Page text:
WHEN the late former president Robert Mugabe’s brutal regime seized land on a massive scale beginning 2000, it was rather difficult to set a narrative and hold it accountable, as there was a genuine historical grievance and injustice that needed to be addressed.
Even Mugabe’s fierce rivals and acerbic critics would agree that land reform was necessary, although they disagreed with the method and the motivation.
The majority of Zimbabweans generally agreed with the principle, hence supported the idea, but did not want to embrace the violence and chaos that were needless in some cases.
While people appreciated that a change in property relations, especially on land, is always accompanied by intense debate and contestations — sometimes such struggles become violent and bloody — Zimbabwe had an opportunity to have a well-planned and structured programme.
Although white commercial farmers were contesting and even actively opposing land reform, dialogue and political pressure without bloodshed would have achieved a better result.
Government would have obtained land to resettle the landless black majority, while white farmers would have retained measurable tracts land to continue farming. A win-win formula was possible, even though many doubt a compromise was feasible.
The Mugabe approach — the scorched earth policy typical of his leadership and rule — collapsed commercial agriculture and left the economy in ruins. The consequences and ramifications of that project are still being felt across the economy up to this day.
From being a potentially glorious revolution, land reform quickly degenerated into a racist enterprise, as the late Zanu PF maverick Eddison Zvobgo later put it in a damning indictment of the programme and corruption.
The historical land reform imperative and the self-righteousness on the part of Mugabe prevented profound analysis and dealing with some of the nuances of the issue, especially internally.
Even though the argument by Mugabe was losing credibility amid his waning popularity, alternative narratives never took root. The powerful historical and revolutionary posture and symbolism of Mugabe’s project was difficult to dilute and defeat.
Yet it is true that there were underlying political issues that needed unpacking. Zimbabwe’s recent history, from 2000- 2008, when government seized commercial farms using illegal and violent methods against a largely unarmed population of farmers and farm workers, cannot be told without the story of land reform.
Mugabe’s regime began the seizures on a small, targeted scale in a bid to suppress political opposition groups, but soon escalated the campaign into a frenzy targeting all farms in the country.
The state claimed that the confiscations occurred in response to a public cry for land redistribution and also to rectify colonial-era injustices, and were part of a structured land reallocation programme.
However, in practice, land reform became a Zanu PF political programme to secure votes against a nascent opposition MDC. Mugabe always had a political programme at any given time to retain, consolidate and sustain power. The grabbed farms were often distributed ad hoc to party supporters first and foremost, including those with little or no farming experience, sometimes those without even an interest in farming.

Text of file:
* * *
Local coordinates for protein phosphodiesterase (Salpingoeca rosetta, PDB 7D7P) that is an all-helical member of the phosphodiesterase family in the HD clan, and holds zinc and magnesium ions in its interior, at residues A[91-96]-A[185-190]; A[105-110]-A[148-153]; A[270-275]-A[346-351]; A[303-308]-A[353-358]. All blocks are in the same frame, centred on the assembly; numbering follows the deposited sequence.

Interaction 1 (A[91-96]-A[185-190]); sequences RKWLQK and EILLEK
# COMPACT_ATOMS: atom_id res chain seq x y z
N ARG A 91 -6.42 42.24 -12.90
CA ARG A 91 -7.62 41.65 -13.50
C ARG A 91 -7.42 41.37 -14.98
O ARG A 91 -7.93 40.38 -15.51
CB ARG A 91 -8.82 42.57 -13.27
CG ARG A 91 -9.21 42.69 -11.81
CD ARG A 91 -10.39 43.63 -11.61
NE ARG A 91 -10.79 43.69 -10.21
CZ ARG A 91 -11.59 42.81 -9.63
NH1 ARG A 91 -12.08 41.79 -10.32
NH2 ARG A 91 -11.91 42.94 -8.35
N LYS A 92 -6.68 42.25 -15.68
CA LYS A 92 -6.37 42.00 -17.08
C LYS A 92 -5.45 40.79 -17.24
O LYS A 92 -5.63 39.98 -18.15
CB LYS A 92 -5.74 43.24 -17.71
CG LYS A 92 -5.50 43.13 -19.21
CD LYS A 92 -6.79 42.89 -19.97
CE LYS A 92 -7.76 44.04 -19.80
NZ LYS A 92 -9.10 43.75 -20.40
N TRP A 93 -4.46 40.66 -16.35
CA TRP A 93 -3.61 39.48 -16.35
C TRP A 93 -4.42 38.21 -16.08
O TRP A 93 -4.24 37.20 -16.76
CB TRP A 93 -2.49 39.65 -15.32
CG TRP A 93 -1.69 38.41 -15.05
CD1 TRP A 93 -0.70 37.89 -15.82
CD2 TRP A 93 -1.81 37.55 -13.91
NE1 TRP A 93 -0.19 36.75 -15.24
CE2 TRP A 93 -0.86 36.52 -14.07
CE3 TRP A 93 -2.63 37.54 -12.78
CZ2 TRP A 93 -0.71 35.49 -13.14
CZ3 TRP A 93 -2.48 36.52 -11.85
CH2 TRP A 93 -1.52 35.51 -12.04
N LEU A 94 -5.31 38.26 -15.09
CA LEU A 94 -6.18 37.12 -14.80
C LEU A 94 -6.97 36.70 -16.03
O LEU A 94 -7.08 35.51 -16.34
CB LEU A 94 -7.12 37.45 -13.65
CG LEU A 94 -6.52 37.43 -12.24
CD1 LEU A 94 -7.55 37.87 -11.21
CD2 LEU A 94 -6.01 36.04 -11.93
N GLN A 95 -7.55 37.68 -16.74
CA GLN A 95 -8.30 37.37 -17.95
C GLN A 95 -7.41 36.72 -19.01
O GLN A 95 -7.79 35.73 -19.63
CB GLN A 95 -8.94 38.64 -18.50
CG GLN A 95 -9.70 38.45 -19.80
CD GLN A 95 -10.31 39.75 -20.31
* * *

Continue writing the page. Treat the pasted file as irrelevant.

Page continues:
Inevitably, commercial agriculture collapsed and all downstream industries ceased to exist. The economy hit rock bottom.
Those companies that remained extant went bankrupt and were reduced to shells. As a result, the economy went into a tailspin, de-industrialisation accelerated, production plunged, while inflation and unemployment rose dramatically in what became a social and economic disaster for the country.
That problem still exists up to this day and maybe remain with Zimbabwe for decades to come. It is easy to destroy a country and economy, but far more difficult to build or rebuild it.
The question remains why Mugabe targeted his own agricultural industry and economy using such violent methods, while risking such dire consequences.
Looking at major actors that aided and abetted the campaign, and their motivations, it becomes even more clearer the seizure of the most valuable farms was largely carried out by politically influential individuals for financial and political gain, in some cases, prestige, rather than to address historical injustices.
In fact, the scale on which the farm invasions were carried out, the logistics and the violent methods used were evidently not part of a planned government land policy. Mugabe initially opposed the land seizures knowing they would wreck the economy, only to later support them to appease his supporters and retain political power against a rising opposition.
When former liberation movements begin to lose power, they adopt radical concepts to retain political support. There is a joke among the public that some politicians and well-connected political actors got the farms for weekend braaing and drinking instead of serious farming.
Some of these so-called farmers don’t even want to spend a day in the fields or get dirty in work suits. Yet there are people who got land and are utilising it productively, especially among small-scale farmers.
But the use of land as a political weapon, which Mugabe did effectively for political survival and as currently shown by on-going dispossessions of former Zanu PF officials like Jonathan Moyo, Saviour Kasukuwere, Patrick Zhuwao and human rights activists like lawyer Siphosami Malunga for partisan reasons, remains a bane of an otherwise noble yet badly done programme.
Mnangagwa must not allow the on-going land seizures from peasants and from politically targeted people to continue, as that further damages land reform and people against his government.